This guide explains the inner workings of Baserow formulas for developers.

See the understanding baserow formulas guide if you instead want a general guide of how to use formulas as a user within Baserow.

In Baserow there is a special formula field type. The user enters a single formula for a whole formula field which is then used to calculate every cell in the formula field.

Baserow formulas are written in the open source Baserow Formula language which is a simple expression based language similar to formulas you will find in other spreadsheet tools. The Baserow Formula language itself is a fully functioning programming language with a :

- A language syntax/grammar definition.
- See
`{git repo root}/formulas/*.g4`

.

- See
- Lexers and parsers generated using ANTLR4 from the grammar.
- See
`{git repo root}/formulas/build.sh`

for the script that generates these using docker. - A generated parser used for checking formula validity in the browser can be found
in
`web-frontend/modules/database/formula/parser`

. - A generated parser used for checking formula validity and constructing the python
AST in the backend can be found
in
`backend/src/baserow/contrib/database/formulas/parser/generated`

.

- See
- A python abstract syntax tree used internally in the backend.
- See
`backend/src/baserow/contrib/database/formulas/ast/tree.py`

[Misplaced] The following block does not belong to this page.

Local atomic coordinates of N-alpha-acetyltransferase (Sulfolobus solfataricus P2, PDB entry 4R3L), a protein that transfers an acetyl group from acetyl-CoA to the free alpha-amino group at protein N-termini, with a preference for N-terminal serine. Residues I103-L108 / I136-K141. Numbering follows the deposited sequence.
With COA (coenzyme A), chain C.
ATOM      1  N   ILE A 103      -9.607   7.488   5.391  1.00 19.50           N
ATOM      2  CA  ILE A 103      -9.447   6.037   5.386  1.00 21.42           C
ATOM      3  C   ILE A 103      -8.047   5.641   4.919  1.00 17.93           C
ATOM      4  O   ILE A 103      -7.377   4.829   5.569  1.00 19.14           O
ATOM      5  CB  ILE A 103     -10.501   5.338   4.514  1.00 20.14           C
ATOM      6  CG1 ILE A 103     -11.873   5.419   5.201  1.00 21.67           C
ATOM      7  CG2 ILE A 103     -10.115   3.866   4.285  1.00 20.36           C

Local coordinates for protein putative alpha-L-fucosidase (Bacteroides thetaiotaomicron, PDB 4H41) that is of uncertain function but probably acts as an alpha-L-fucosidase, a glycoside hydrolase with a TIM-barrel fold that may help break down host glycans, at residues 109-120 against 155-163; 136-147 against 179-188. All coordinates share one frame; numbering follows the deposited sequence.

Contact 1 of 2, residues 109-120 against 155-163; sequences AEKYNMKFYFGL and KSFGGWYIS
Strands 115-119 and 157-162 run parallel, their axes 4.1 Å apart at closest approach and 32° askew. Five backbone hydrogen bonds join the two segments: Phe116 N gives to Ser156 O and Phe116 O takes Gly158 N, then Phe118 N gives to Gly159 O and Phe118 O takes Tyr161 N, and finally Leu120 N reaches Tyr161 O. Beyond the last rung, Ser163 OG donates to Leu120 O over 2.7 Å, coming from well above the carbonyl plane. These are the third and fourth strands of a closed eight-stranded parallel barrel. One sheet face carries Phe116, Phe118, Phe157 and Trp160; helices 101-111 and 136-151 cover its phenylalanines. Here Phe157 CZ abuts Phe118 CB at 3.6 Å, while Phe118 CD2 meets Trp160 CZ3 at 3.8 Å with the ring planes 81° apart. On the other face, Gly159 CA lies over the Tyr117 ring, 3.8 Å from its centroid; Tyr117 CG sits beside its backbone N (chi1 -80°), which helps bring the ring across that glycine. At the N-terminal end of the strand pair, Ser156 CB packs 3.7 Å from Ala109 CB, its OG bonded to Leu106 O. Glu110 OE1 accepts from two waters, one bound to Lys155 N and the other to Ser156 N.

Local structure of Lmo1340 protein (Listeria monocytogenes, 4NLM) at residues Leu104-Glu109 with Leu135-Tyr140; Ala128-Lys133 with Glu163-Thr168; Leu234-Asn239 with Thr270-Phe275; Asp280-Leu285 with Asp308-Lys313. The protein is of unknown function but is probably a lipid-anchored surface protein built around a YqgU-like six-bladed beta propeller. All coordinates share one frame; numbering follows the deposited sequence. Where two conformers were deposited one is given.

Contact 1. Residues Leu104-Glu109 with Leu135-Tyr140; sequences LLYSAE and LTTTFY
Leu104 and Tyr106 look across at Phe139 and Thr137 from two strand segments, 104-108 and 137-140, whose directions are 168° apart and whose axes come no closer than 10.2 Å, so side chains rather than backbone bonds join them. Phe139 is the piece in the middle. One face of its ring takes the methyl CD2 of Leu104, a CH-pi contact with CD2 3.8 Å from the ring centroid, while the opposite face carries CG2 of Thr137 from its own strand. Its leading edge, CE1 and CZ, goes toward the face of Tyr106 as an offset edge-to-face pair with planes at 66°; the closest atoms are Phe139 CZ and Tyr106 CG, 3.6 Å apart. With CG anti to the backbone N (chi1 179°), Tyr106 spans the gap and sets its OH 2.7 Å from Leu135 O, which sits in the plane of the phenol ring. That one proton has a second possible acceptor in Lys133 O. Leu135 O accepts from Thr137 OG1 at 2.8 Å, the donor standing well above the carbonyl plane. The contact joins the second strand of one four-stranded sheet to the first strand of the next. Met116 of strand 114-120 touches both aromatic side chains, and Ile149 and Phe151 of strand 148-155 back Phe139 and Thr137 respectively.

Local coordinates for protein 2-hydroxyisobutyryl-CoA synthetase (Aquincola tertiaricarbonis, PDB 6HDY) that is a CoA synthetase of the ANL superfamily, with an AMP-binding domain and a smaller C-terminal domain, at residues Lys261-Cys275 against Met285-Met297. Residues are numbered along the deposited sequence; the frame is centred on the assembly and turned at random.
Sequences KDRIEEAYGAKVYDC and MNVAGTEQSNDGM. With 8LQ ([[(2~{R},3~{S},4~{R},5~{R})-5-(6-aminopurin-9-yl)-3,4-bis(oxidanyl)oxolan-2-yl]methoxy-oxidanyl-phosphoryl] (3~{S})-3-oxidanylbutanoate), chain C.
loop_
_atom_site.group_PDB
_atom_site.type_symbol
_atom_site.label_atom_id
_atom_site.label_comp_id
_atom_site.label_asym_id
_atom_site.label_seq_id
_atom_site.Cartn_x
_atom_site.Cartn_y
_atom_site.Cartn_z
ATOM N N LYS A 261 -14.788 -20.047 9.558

.

- See
- A typing algorithm that is capable of typing a given formula.
- See the formula types module found
in
`backend/src/baserow/contrib/database/formulas/types`

.

- See the formula types module found
in
- Finally, a generator which coverts a typed formula into a Django expression for safe
evaluation.
- see the expression generator module found
in
`backend/src/baserow/contrib/database/formulas/expression_generator`

.

- see the expression generator module found
in

A Formula is just a single expression which can consist of literals (string, int, decimal), functions, operators and nested formulas.

Functions are defined by implementing a BaserowFunctionDefinition and storing it in
the `formula_function_registry`

(which allows plugins to trivially add their own custom
functions)

Functions have specific or unlimited number of arguments. These arguments can be type checked and forced to have specific types otherwise an error is shown. The function itself has a return type.

A function can change its behaviour at type checking time, for example if a function is given two arguments of different types it could first choose to wrap them in a BaserowToText function call.

Functions define how to transform themselves into a Django Expression to calculate their result.

Plugins can easily add new Baserow formula functions and types by implementing
a `BaserowFunctionDefinition`

and registering it in the `formula_function_registry`

.
Hint: Use the various `{Zero/One/Two/Three}ArgumentBaserowFunctionDefintion`

sub-classes
get a nicer set of functions to implement corresponding to the arguments.

Operators are implemented as a mapping from an operator to a `BaserowFunctionDefinition`

. So the `+`

operator is just a fancy way of calling the `BaserowAdd`

function.
Operators have precedence as defined by the rule ordering in the BaserowParser.g4
grammar file.

Operators can have different implementations depending on the input types. For example
`'a'+'b'`

concatenates the two strings together, whereas `1+2`

performs numeric